“There are these two aspects to my work. I would like to think of the word and the visual plastic quality being fused in such a way that they cannot be separated and fused in such a way and in such a unique way that no one else has ever worked in this manner, shall we say, as opposed, not as opposed, but, shall we say, in the manner of how words were used in the Middle Ages or how words were used in mosques . . . and as my work is, it is not really religious, but I would like to feel that I had brought the word back to such a distance that it has almost the quality, of shall we say, one of the Ten Commandments. It has that kind of removal from people that it assumes that kind of importance. I should like to make ‘Eat,’ for instance, by my work have that much significance because to me it is that significant. It is the fundamental of human existence which in a—to a large extent people ignore, prefer to ignore, due to other reasons.”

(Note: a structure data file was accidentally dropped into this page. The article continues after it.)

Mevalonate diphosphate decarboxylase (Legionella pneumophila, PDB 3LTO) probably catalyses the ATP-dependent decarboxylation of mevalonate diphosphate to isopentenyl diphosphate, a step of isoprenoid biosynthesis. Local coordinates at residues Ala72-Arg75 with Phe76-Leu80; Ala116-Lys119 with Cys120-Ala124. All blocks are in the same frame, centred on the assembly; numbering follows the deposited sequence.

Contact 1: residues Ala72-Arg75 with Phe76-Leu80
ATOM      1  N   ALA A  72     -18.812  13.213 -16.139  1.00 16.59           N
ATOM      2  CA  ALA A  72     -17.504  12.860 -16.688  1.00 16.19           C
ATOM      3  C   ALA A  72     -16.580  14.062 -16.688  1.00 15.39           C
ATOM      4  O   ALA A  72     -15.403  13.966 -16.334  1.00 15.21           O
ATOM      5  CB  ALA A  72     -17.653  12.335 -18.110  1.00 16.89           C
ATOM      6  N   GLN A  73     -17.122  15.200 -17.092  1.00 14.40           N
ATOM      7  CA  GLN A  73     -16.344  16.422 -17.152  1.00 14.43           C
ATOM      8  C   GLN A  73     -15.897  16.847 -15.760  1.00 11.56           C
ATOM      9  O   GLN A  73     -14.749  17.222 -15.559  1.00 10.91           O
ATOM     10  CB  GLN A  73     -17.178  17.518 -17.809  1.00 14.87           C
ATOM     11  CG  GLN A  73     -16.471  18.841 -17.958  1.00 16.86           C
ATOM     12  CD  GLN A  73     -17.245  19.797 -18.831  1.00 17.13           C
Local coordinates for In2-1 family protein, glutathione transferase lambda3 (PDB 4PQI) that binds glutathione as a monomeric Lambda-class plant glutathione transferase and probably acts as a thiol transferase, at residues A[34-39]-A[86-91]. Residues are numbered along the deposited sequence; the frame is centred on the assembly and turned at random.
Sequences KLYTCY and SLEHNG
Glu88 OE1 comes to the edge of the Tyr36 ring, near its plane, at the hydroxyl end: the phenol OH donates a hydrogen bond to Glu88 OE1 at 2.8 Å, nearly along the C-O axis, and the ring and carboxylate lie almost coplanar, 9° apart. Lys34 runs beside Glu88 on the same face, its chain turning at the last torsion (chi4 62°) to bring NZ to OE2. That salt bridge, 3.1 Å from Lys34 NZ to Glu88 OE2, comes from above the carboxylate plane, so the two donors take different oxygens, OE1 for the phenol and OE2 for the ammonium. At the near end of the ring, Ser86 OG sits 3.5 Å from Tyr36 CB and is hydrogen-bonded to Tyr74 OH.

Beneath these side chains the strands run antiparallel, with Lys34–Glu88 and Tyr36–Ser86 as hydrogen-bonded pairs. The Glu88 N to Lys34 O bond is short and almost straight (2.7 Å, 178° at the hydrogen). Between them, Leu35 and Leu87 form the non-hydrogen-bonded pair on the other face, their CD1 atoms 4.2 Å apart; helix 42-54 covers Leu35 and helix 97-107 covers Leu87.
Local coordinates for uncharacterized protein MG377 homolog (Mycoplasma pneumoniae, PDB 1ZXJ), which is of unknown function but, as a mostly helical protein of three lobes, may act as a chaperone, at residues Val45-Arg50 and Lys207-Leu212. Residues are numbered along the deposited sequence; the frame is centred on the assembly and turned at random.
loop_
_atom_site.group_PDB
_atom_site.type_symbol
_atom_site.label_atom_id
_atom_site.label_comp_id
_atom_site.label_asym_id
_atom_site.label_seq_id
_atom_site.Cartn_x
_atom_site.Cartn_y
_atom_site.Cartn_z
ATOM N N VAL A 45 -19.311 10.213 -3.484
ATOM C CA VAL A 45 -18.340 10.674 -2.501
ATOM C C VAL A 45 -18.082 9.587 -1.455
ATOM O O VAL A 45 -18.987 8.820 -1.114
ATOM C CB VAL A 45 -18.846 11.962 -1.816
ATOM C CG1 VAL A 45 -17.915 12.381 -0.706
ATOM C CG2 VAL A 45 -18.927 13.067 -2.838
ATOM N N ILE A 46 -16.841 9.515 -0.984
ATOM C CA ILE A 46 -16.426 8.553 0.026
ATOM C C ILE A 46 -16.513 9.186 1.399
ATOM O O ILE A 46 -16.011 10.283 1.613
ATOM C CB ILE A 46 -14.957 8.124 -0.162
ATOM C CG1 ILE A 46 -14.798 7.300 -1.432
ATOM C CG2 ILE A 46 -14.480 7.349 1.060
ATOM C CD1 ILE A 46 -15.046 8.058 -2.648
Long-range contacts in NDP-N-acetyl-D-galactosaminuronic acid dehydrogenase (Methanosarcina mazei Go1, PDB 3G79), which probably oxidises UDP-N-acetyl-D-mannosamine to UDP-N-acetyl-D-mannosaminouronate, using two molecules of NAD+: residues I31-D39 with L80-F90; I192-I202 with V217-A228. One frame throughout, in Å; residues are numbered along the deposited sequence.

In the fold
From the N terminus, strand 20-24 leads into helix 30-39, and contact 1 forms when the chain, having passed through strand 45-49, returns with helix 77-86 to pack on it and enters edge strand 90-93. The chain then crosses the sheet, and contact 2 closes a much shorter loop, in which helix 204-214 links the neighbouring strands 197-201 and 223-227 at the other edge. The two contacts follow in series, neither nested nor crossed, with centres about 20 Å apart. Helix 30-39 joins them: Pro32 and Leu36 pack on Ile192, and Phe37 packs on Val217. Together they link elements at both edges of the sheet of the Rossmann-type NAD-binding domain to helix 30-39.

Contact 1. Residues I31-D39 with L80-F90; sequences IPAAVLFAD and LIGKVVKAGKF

— Robert Indiana
Arthur Carr, “The Reminiscences of Robert Indiana,” New York, November 1965, Arthur C. Carr papers; Rare Book and Manuscript Library, Columbia University Library.